Vulnerabilities Identified in IDenticard PremiSys Access Control System

ICS-CERT has issued an alert about three high severity vulnerabilities in the IDenticard PremiSys access control system. All versions of PremiSys software prior to version 4.1 are affected by the vulnerabilities.

Successful exploitation of the vulnerabilities could result in full access being gained to the system with administrative privileges, theft of sensitive information contained in backups, and access being gained to credentials. The vulnerabilities could be exploited remotely and require a low level of skill to exploit. Details of the vulnerabilities have been publicly disclosed.

The highest severity vulnerability CVE-2019-3906 concerns hard-coded credentials which allow full admin access to the PremiSys WCF Service endpoint. If successfully exploited, and attacker could obtain full access to the system with administrative privileges. The vulnerability has been assigned a CVSS v3 base score of 8.8.

User credentials and other sensitive information stored in the system are encrypted; however, a weak method of encryption has been used which could potentially be cracked resulting in the exposure and theft of information. The vulnerability (CVE-2019-3907) has been assigned a CVSS v3 base score of 7.5.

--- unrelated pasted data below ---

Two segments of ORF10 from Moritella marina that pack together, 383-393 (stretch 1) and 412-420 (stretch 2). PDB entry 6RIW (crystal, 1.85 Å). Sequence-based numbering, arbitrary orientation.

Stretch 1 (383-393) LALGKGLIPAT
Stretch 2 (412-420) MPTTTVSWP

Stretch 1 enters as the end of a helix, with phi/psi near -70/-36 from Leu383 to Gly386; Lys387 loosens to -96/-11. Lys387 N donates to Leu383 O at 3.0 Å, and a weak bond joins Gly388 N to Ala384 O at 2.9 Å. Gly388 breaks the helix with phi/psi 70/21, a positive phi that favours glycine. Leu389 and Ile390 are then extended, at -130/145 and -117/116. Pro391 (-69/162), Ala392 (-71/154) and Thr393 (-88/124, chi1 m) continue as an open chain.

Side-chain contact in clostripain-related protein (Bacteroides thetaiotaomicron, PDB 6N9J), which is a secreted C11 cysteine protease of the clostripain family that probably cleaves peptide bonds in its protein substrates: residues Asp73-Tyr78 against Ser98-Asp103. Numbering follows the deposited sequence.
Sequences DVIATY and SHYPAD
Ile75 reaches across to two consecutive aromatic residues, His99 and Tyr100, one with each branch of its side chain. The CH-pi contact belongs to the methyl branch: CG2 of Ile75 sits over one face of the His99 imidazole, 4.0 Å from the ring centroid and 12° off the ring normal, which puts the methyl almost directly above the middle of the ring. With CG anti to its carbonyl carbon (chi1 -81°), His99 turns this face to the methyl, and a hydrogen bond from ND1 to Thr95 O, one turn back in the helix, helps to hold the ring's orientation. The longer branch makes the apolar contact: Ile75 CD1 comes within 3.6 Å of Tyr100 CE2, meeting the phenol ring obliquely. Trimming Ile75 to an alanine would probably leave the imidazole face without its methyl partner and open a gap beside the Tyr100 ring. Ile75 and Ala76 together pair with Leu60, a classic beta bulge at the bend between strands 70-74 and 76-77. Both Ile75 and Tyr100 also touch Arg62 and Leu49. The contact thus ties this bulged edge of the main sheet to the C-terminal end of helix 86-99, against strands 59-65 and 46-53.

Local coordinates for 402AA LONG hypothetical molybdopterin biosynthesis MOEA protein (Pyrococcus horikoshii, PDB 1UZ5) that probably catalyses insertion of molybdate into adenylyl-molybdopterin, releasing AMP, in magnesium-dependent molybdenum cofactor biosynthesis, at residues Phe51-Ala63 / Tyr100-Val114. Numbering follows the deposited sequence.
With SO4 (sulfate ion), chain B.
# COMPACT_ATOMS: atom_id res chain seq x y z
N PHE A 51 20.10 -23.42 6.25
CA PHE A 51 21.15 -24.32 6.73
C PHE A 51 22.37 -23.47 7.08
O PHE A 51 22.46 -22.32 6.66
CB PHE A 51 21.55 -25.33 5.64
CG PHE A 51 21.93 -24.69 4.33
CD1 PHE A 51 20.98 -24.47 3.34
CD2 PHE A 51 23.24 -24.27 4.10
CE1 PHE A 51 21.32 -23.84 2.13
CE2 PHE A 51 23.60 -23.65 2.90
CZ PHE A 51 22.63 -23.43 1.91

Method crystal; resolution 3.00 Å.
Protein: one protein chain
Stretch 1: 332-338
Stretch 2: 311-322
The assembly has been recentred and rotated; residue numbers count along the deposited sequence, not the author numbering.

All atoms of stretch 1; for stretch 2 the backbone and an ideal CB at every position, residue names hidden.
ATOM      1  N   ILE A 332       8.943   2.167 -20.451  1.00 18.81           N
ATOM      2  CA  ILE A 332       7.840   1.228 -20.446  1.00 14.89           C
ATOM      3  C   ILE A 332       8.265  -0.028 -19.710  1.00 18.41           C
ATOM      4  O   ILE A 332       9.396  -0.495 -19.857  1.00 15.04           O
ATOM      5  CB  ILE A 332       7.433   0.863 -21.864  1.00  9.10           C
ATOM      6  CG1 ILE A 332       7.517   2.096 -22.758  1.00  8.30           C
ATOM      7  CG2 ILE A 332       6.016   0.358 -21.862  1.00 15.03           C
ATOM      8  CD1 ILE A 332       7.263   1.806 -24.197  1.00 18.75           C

Backup files are stored by the system as encrypted zip files; however, the password required to unlock the backups is hard-coded and cannot be changed. Potentially an attacker could gain access to the backup files and view/steal information. The vulnerability (CVE-2019-3908) has been assigned a CVSS v3 base score of 7.5.

Tenable’s Jimi Sebree discovered and reported the vulnerabilities.

IDenticard has corrected the hard-coded credentials vulnerability (CVE-2019-3906). Users should update to version 4.1 of the software to correct the flaw. IDenticard is currently working on a fix for the other two flaws. A software update correcting those flaws is expected to be released in February 2019.

As an interim mitigation, NCCIC recommends restricting and monitoring access to Port 9003/TCP, locating the system behind a firewall, and ensuring the access control system is not accessible over the Internet. If remote access is necessary, secure methods should be used for access, such as an up to date VPN.

Author: Steve Alder has many years of experience as a journalist, and comes from a background in market research. He is a specialist on legal and regulatory affairs, and has several years of experience writing about HIPAA. Steve holds a B.Sc. from the University of Liverpool.